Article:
Britain: Well, if the IMF approves, that's OK then

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Isn't this excellent news? The International Monetary Fund (IMF) say the British government's strategy for sorting us out is going to work.

Every time they've been asked to comment on a country's economy they've insisted it must cut wages, restrict the unions and privatise everything. So the government must have been really nervous as to whether they'd approve of the strategy of cutting wages, restricting unions and privatising everything.

It must have felt like waiting for your A-level results.

If the IMF got a job as an agony aunt, and someone wrote, “Dear IMF, I am happily married with two adorable children, but lately have felt frustrated at being tied to the house, and wish I could escape. What should I do?”, they'd reply: “Dear Frustrated, your children yield no returns and must be sold to Balfour Beatty. You must move out of your house and use it to grow kidney beans for sale to Tesco, and if your husband complains, cut off his access to water.”

Yet they're portrayed as kindly souls, cheerily travelling round the world trying to rescue stranded economies, like a monetarist NRMA.

But their method is to turn up with a few million dollars to bail you out, and in return ask only to run the economy the way they fancy.

For example, after the January 2010 Haiti earthquake, the IMF extended US$100 million in loans for the disaster. But The Nation magazine said: “These loans came with conditions, including refusing pay increases to all public employees, and raising prices for electricity.”

Because who among us can honestly say when we saw the footage of earthquake-hit Haiti that we didn't shed a tear and think: “The worst thing is if the price of electricity stays the same. EDF shares have suffered enough already and now this.”

Or there was Tanzania, which was told its IMF loan would be paid only if it privatised its water supply.

This didn't seem popular, so about $700,000 of its government's money was spent on a campaign promoting private water, including a pop song that went: “Young plants need rain, business needs investment. Our old industries are like dry crops and privatisation brings the rain.”

Maybe a similar thing will happen here, and Take That's next single will go: “Thank God Vince Cable says no money's on the table or we never would be able to make our fiscal cycle stable.”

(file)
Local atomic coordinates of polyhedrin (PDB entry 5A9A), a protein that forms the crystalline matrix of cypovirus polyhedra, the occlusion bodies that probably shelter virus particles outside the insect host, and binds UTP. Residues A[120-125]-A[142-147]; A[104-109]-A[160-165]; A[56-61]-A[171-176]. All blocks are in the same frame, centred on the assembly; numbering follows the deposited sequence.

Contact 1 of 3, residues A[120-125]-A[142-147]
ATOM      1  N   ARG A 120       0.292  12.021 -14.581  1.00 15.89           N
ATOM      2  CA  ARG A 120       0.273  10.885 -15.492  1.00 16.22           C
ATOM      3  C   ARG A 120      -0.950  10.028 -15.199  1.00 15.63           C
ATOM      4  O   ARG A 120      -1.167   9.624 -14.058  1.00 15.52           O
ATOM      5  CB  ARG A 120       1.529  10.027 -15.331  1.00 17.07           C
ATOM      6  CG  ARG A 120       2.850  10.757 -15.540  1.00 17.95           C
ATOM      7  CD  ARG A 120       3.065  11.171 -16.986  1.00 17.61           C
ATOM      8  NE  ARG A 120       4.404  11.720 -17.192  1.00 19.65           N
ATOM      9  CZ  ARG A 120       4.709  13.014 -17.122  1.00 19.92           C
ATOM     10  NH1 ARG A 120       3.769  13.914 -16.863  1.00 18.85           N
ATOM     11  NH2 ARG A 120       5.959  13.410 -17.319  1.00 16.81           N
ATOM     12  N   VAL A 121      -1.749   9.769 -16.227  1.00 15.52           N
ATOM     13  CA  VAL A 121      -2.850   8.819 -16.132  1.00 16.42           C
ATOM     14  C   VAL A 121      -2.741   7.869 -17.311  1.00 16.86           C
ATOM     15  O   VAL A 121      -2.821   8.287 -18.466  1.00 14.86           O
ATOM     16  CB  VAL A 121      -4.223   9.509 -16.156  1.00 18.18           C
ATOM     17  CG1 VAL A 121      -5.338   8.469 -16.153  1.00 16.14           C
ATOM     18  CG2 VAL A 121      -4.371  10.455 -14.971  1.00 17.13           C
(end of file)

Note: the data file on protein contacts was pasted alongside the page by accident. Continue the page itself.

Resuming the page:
There's Bolivia, where a loan of $138 million came in return for an agreement to sell off its oil and water. And on the list goes.

But these IMF demands aren't the result of economic expertise, they're political decisions. They might as well say: “You can have the money if you sell off the libraries, sack half your doctors, and your football team's got to play a 4-4-2 formation. We are NOT bailing you out if you've no wingers.”

So the main question to be asked as the government boasts of its pat on the back by the IMF, is why it's considered a good thing to be approved of by them in the first place.

Surely the last thing we need is to be following a course admired by people who can't pop out for a pint of milk without sacking half the people they meet on the way.

It's as ridiculous as Chancellor of the Exchequer George Osborne bragging: “We are delighted to announce our economic plans have been endorsed by Gary Glitter. In a thorough review of our figures he commended our tight fiscal boundaries, and careful plans for growth.”

Then Labour's shadow chancellor of the exchequer Ed Balls would appear to complain: “Of course Mister Glitter doesn't wish to undermine confidence in the government, but this was only a cautious recommendation from the perverted ex-glam star and nothing to be complacent about.”

Because when the IMF say a policy will “work”, they mean work for their sort ― the bankers, the chief executives, the men who own the oil and the water, or will soon if they get their way.

Someone might as well tell you they're about to torture you, but the excellent news is the Libyan military police have studied the electrodes and are satisfied they're going to work.

[Originally published in The Independent.]